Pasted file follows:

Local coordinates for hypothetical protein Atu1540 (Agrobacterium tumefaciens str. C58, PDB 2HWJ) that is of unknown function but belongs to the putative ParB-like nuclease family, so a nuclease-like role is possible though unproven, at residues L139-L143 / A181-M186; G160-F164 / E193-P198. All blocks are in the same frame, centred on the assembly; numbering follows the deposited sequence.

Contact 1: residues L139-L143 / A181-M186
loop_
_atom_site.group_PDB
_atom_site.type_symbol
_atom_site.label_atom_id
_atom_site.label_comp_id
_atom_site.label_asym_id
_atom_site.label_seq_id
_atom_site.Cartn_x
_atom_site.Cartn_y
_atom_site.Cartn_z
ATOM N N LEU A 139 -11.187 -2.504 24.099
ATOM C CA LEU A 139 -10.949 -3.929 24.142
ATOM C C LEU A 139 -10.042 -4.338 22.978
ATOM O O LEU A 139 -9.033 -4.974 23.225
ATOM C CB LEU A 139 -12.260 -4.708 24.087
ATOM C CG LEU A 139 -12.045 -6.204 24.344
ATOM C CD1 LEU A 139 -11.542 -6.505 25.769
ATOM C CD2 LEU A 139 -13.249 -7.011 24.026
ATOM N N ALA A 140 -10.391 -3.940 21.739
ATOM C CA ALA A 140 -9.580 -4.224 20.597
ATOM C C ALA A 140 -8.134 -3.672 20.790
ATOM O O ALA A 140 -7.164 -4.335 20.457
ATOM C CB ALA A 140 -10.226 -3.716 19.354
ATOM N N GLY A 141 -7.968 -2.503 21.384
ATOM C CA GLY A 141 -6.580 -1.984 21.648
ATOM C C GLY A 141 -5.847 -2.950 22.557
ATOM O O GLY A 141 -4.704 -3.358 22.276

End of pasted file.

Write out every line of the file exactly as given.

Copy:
Local coordinates for hypothetical protein Atu1540 (Agrobacterium tumefaciens str. C58, PDB 2HWJ) that is of unknown function but belongs to the putative ParB-like nuclease family, so a nuclease-like role is possible though unproven, at residues L139-L143 / A181-M186; G160-F164 / E193-P198. All blocks are in the same frame, centred on the assembly; numbering follows the deposited sequence.

Contact 1: residues L139-L143 / A181-M186
loop_
_atom_site.group_PDB
_atom_site.type_symbol
_atom_site.label_atom_id
_atom_site.label_comp_id
_atom_site.label_asym_id
_atom_site.label_seq_id
_atom_site.Cartn_x
_atom_site.Cartn_y
_atom_site.Cartn_z
ATOM N N LEU A 139 -11.187 -2.504 24.099
ATOM C CA LEU A 139 -10.949 -3.929 24.142
ATOM C C LEU A 139 -10.042 -4.338 22.978
ATOM O O LEU A 139 -9.033 -4.974 23.225
ATOM C CB LEU A 139 -12.260 -4.708 24.087
ATOM C CG LEU A 139 -12.045 -6.204 24.344
ATOM C CD1 LEU A 139 -11.542 -6.505 25.769
ATOM C CD2 LEU A 139 -13.249 -7.011 24.026
ATOM N N ALA A 140 -10.391 -3.940 21.739
ATOM C CA ALA A 140 -9.580 -4.224 20.597
ATOM C C ALA A 140 -8.134 -3.672 20.790
ATOM O O ALA A 140 -7.164 -4.335 20.457
ATOM C CB ALA A 140 -10.226 -3.716 19.354
ATOM N N GLY A 141 -7.968 -2.503 21.384
ATOM C CA GLY A 141 -6.580 -1.984 21.648
ATOM C C GLY A 141 -5.847 -2.950 22.557
ATOM O O GLY A 141 -4.704 -3.358 22.276